Address: Carret. México-Toluca 3655
City: Col. Lomas de Santa Fé, CDMX - 01210
Latin American And Caribbean Politics
State and Local Politics
Research Methods & Research Design
Subnational Budget Cycles
Politics And Markets
Legacy Of Authoritarianism
My research focuses on subnational economic and political governance in Latin America. One aspect of my research focuses on how political factors affect subnational fiscal policy. I have examined the impact of rational partisan ideology, vertical partisan effects, and election cycles on municipal debt policy in Mexico. I have also studied how municipal administrative capacity and violent crime affect subnational debt portfolios as well. My current research investigates how debt policy diffuses (both horizontally and vertically) among subnational governments, leading some localities toward certain types of debt over others. Another aspect of my research examines how political institutions affect the survival of subnational authoritarian enclaves. I have examined the adoption of participatory institutions in electoral authoritarian Oaxaca, Mexico and their impact on subnational political dynamics under national authoritarian and national democratic rule. My current research examines how national authoritarian political decentralization facilitates the survival of subnational authoritarian enclaves after national democratization. Although most of my research addresses topics in subnational governance, I have also examined national level political and economic trends. I have published research on how national economic conditions affect voting behavior, inter-governmental relations, and inter- and intra-party dynamics, as well as on how national political conditions affect stock markets. In an extension of my research on politics and markets, I am examining the impact of international and domestic politics on currency markets.
Some scholars argue that party leader considerations drive governors copartisan with presidents toward fiscal discipline, while others argue that party reputation concerns guide their behavior. To demonstrate how to assess whether either of these mechanisms is at work, I extend them to the municipal level. If mayors aligned with both governors and presidents are more disciplined than mayors aligned with only presidents, copartisan governors affect mayoral fiscal behavior through party leader considerations. If mayors aligned with both governors and presidents are just as fiscally disciplined as those aligned with only presidents, party reputation concerns drive mayoral fiscal behavior. Cross-sectional time-series analysis of debt used to finance fiscal excess in municipal Mexico reveals support for the party leader concern logic in this nation, but the party reputation logic (or both logics, or neither logic) may be at work in others.
Research shows that violent and organized crime reduces foreign direct investment and that armed conflict lowers sovereign credit ratings. Building on these insights, I argue that violent crime reduces financial institutions’ confidence in the capacity of governments to repay loans, raising the costs attached to loans, and reducing government debt through a “supply-side” logic. Yet, this logic is difficult to test. Governments can render lenders indifferent to violent crime by accepting higher borrowing costs, resulting in no observed relationship between them. It is for this reason that analysis of the effect of violent crime on government credit ratings alone cannot tell us much about its effect on actual government debt. In this study, I explain how analysis of subnational debt from welfare-minded public banks and profit-minded private lenders can distinguish the supply-side logic from the null hypothesis. Cross-sectional time-series analysis of homicide rates and municipal debt in Mexico demonstrates support for the supply-side logic. Evidence of the supply-side logic reveals that those governments most in need of cost-efficient financing are most likely to be charged higher prices for it or priced out of capital markets altogether, signaling the need for market intervention in these cases.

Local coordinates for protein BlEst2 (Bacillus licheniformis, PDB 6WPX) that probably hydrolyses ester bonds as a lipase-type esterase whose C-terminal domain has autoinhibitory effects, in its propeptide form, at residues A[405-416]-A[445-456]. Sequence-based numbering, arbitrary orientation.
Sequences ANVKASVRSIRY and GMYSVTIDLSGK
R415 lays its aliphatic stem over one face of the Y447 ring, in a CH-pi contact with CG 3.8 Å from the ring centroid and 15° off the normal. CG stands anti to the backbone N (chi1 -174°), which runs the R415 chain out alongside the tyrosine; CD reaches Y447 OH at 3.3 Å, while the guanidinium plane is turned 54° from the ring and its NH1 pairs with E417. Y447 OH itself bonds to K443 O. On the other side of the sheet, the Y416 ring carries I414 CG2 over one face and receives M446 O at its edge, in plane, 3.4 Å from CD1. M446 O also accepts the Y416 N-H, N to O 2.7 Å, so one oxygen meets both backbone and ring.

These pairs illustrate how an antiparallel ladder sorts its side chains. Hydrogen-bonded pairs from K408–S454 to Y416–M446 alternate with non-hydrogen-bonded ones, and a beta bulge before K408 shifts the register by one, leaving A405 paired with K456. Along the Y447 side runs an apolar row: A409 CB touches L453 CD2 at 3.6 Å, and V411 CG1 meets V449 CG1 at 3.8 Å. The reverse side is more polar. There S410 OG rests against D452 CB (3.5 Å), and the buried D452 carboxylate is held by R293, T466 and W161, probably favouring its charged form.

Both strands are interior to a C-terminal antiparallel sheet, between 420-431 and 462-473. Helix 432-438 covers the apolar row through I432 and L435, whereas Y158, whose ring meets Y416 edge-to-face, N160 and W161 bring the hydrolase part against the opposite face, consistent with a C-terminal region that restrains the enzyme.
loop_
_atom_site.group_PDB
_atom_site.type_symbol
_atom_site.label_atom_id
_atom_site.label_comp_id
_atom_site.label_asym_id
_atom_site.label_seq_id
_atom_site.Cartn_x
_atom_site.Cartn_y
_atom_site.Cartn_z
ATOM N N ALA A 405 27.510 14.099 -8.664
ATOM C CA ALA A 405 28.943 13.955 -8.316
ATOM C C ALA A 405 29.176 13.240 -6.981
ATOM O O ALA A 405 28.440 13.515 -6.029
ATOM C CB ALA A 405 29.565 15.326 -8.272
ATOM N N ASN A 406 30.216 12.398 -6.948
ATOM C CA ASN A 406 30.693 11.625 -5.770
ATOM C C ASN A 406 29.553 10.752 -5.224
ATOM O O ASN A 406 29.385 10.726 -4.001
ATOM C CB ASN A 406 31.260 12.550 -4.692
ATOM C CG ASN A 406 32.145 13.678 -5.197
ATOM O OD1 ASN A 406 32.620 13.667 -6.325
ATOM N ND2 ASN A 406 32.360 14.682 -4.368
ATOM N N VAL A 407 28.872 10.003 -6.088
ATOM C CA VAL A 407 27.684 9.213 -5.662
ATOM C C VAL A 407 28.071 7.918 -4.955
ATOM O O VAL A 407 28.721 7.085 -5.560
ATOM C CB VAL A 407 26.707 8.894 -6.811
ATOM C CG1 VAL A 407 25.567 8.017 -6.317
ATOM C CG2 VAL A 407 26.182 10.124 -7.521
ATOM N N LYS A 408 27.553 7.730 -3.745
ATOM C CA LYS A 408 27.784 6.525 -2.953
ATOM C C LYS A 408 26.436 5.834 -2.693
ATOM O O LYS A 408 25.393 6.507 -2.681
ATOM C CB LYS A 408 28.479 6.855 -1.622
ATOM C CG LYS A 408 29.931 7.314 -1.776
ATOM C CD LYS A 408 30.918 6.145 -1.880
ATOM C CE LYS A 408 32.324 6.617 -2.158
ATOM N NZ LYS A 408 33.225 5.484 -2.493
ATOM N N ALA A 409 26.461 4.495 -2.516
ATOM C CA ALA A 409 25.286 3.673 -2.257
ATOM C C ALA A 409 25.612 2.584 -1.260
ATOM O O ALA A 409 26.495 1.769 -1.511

How do electoral authoritarian autocrats choose strategies for manipulating elections? Most scholars assume that autocrats strategize all electoral manipulation from above, with local regime agents charged with carrying out these top-down strategies. In contrast, a few assume that local regime agents strategize all electoral manipulation from the bottom up. More likely, reality lies in between. To make this point, I build an argument for how autocrats might configure the distribution of decisions over electoral manipulation among regime agents. I argue that autocrats delegate decisions about electoral manipulation to local regime agents in core regime districts – to ensure aggregate support – and to regime agents in recently marginal regime districts – to ensure territorial control. In contrast, autocrats determine strategies in long-time marginal districts and in those turned adverse to the regime. Statistical analysis of a unique political reform in one state in electoral authoritarian Mexico – where autocrats transferred the authority to restrict political rights and the secret ballot to some regime agents but not to all – supports the argument. It also reinforces the proposition that wholly centralized/decentralized decision-making about electoral manipulation only occurs under specific political conditions, raising questions about the empirical validity of these assumptions in current research.